Allopurinol (Zyloric)

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Allopurinol is prescribed to help prevent gout attacks. It does not have any effect during a gout attack, although you should continue to take it regularly every day, even if this happens. A painkilling medicine will be prescribed for you to take alongside it should you get a gout attack.

Take allopurinol tablets with a glassful of water, preferably after food.

Allopurinol can cause a skin rash. Although most rashes are mild, you must let your doctor know as soon as possible if this happens to you.

Type of medicineA xanthine-oxidase inhibitor
Used forTo prevent attacks of gout; to reduce high blood levels of uric acid associated with some types of kidney stones and cancer treatments
Also calledZyloric®
Available asTablets

Gout causes attacks of painful inflammation in one or more of your joints. It is caused by a build-up of a naturally occurring chemical in your blood, called uric acid (urate). From time to time, the level of uric acid in your blood may become too high and tiny grit-like crystals may form, which typically collect in your joints and tendons. The crystals irritate the tissues of the joint to cause inflammation, swelling, and pain.

If you have had a number of gout attacks, your doctor will advise that you take a medicine every day to help prevent more attacks from occurring. Allopurinol is the medicine which is most commonly prescribed for this. It helps to prevent gout attacks by reducing the levels of uric acid in your blood. As it is not a painkiller, it does not have any effect during a gout attack, so you will still need to take pain relief should you have any further attacks. In this case, your doctor will prescribe either an anti-inflammatory painkiller or colchicine for you to take alongside allopurinol.

Allopurinol can also help prevent uric acid levels building up in some other conditions too. These include some types of kidney stones, and during some treatments for cancer. It works in these conditions by lowering the levels of uric acid in blood.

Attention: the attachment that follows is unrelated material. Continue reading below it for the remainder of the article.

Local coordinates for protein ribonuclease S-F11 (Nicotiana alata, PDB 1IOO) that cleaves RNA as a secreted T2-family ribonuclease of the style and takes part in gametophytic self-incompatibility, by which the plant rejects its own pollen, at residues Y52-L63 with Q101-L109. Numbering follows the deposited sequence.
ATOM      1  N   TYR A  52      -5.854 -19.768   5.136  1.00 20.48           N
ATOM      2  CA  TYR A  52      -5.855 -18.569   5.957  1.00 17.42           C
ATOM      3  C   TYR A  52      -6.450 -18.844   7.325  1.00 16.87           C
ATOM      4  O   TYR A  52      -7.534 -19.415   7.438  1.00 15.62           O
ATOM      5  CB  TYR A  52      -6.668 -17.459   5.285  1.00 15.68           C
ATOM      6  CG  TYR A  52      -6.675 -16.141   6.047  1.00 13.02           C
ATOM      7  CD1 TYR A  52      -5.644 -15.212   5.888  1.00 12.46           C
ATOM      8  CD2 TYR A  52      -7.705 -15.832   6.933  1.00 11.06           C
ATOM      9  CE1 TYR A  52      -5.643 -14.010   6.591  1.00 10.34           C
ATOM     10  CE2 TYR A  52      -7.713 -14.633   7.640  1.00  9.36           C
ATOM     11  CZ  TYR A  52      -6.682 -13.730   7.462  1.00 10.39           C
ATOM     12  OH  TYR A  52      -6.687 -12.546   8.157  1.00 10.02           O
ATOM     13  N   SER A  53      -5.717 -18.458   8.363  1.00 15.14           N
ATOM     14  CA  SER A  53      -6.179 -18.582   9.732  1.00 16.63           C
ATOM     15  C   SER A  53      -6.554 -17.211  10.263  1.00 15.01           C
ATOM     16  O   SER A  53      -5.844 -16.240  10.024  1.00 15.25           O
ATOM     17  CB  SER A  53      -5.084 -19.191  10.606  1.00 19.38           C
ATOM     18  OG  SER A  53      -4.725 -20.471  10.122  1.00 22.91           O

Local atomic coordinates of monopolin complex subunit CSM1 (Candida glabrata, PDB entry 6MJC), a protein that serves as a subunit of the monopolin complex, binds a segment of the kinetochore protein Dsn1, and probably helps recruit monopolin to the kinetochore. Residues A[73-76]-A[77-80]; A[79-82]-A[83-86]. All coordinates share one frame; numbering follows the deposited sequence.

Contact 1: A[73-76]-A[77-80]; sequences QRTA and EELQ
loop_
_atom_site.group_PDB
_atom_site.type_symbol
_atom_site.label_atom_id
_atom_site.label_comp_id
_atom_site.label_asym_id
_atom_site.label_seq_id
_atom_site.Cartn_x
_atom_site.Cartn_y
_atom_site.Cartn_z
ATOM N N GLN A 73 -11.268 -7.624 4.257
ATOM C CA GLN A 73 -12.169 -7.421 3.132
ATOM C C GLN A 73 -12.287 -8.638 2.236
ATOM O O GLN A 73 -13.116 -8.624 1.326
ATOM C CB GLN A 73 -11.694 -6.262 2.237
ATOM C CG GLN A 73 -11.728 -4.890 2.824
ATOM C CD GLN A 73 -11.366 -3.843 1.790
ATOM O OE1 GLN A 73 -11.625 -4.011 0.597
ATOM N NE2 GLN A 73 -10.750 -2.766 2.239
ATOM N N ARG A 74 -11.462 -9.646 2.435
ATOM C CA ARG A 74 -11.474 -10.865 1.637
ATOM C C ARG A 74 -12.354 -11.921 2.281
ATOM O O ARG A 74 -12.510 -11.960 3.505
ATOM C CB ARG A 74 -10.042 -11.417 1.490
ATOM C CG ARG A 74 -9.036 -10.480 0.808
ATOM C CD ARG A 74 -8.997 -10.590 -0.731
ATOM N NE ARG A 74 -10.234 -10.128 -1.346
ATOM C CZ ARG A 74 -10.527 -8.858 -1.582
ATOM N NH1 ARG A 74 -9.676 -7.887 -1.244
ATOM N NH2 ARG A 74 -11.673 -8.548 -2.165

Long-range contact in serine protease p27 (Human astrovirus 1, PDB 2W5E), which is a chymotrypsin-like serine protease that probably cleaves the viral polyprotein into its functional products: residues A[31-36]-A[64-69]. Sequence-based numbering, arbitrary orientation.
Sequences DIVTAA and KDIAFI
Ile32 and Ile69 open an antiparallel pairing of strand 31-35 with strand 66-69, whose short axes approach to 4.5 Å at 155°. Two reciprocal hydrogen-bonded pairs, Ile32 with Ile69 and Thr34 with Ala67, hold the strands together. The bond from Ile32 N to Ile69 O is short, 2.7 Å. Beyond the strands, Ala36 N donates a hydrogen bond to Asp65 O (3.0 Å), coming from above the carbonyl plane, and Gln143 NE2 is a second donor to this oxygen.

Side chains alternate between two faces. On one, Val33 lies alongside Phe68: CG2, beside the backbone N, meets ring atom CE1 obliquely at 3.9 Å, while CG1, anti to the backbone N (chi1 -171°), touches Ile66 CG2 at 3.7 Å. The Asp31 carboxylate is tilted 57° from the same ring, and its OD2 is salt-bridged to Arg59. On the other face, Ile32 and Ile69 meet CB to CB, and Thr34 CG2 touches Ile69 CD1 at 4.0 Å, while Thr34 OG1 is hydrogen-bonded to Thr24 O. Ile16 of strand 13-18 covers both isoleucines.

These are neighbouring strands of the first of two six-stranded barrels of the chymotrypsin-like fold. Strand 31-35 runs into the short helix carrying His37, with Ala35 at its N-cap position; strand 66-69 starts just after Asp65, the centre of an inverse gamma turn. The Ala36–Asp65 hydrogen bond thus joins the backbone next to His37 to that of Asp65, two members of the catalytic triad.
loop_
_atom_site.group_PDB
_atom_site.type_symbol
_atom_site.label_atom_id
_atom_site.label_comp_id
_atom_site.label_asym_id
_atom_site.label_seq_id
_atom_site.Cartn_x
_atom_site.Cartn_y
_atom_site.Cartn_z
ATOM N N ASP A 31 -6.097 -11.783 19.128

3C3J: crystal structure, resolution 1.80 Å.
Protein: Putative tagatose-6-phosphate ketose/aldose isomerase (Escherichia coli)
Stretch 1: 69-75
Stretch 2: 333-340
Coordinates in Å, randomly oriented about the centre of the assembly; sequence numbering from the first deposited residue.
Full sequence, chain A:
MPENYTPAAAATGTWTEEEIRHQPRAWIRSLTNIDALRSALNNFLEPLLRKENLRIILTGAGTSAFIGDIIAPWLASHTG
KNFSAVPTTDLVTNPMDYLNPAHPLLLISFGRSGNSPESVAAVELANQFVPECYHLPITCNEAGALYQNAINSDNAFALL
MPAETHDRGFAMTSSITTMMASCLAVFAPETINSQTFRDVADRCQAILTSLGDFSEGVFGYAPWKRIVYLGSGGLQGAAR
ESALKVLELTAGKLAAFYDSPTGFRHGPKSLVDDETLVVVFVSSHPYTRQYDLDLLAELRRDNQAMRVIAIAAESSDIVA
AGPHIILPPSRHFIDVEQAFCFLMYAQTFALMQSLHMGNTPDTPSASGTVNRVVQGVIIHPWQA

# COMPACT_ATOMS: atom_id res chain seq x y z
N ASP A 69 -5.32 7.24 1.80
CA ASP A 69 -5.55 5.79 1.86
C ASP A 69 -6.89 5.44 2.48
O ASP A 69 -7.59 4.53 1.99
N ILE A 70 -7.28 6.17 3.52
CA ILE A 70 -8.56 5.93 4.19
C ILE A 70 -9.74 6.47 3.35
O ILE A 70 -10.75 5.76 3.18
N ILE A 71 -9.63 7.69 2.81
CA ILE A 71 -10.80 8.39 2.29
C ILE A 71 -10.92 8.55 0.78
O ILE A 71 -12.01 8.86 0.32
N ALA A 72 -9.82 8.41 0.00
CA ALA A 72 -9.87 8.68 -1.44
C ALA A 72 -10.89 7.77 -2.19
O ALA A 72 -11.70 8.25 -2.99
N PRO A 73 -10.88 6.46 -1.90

Some medicines are not suitable for people with certain conditions, and sometimes a medicine can only be used if extra care is taken. For these reasons, before you start taking allopurinol it is important that your doctor knows:

  • If you are pregnant or breast-feeding.
  • If you have any problems with the way your liver works, or any problems with the way your kidneys work.
  • If you are taking or using any other medicines. This includes any medicines you are taking which are available to buy without a prescription, such as herbal and complementary medicines.
  • If you have ever had an allergic reaction to a medicine.
  • Before you start the treatment, read the manufacturer's printed information leaflet from inside the pack. It will give you more information about allopurinol and will provide you with a full list of the side-effects which you may experience from taking it.
  • If you have recently had a gout attack, make sure your symptoms have completely gone before you start taking allopurinol tablets.
  • Take allopurinol exactly as your doctor tells you to. The usual starting dose is one tablet (100 mg) each day, although this may be increased as you go on. Your dose will be adjusted in line with how much uric acid is in your blood.
  • Swallow the tablet with a full glass of water, preferably just after a meal. It's also important that you have plenty to drink throughout the day. Aim to drink 2-3 litres of fluid each day.
  • You can take allopurinol at whatever time of day you find easiest to remember, however try to take your doses at the same time of day each day, as this will help you to take it regularly.
  • If you forget to take a dose, take it as soon as you remember. If you do not remember until the following day, skip the forgotten dose. Do not take two doses at the same time to make up for a missed dose.